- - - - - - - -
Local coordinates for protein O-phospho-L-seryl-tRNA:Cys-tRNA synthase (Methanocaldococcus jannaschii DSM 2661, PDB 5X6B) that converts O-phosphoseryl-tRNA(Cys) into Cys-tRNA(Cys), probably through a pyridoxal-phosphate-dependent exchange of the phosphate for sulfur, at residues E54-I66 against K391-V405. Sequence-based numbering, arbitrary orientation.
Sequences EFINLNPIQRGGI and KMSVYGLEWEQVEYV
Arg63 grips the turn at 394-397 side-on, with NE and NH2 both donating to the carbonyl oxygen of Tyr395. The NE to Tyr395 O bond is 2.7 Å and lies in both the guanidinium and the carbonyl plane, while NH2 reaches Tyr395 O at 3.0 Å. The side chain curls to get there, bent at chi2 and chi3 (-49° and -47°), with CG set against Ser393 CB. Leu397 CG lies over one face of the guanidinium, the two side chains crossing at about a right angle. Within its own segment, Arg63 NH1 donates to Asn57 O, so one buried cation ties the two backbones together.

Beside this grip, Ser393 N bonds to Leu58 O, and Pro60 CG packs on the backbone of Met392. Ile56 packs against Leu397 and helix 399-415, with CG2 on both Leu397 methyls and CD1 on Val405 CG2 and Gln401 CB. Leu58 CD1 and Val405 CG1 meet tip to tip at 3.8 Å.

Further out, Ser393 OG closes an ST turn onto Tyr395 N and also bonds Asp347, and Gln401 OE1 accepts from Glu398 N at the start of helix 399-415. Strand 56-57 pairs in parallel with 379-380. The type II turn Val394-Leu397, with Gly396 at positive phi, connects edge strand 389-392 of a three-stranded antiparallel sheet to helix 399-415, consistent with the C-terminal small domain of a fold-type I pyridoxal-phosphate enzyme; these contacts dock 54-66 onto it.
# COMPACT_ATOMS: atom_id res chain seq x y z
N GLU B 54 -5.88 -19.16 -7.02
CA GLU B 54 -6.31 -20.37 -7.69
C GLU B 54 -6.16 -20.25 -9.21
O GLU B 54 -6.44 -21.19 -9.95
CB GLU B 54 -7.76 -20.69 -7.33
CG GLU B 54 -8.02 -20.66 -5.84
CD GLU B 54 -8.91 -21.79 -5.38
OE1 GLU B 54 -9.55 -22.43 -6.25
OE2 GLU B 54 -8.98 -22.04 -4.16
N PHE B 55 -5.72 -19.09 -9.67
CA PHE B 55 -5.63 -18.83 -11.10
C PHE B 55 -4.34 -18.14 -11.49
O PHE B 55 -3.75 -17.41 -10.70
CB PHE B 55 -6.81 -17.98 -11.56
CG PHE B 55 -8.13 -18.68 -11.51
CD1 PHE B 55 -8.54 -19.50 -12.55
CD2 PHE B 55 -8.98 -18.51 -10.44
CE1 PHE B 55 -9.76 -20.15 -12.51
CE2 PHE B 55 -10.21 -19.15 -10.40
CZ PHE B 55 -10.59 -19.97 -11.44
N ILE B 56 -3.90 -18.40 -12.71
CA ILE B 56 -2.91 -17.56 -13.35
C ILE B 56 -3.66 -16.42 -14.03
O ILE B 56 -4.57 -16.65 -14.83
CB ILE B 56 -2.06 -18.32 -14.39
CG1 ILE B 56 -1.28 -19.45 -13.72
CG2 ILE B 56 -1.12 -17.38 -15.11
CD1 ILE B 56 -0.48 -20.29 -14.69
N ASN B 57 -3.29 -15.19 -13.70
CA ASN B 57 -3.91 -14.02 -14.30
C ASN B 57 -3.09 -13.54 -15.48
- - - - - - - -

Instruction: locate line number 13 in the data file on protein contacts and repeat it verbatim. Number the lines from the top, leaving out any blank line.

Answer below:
CD GLU B 54 -8.91 -21.79 -5.38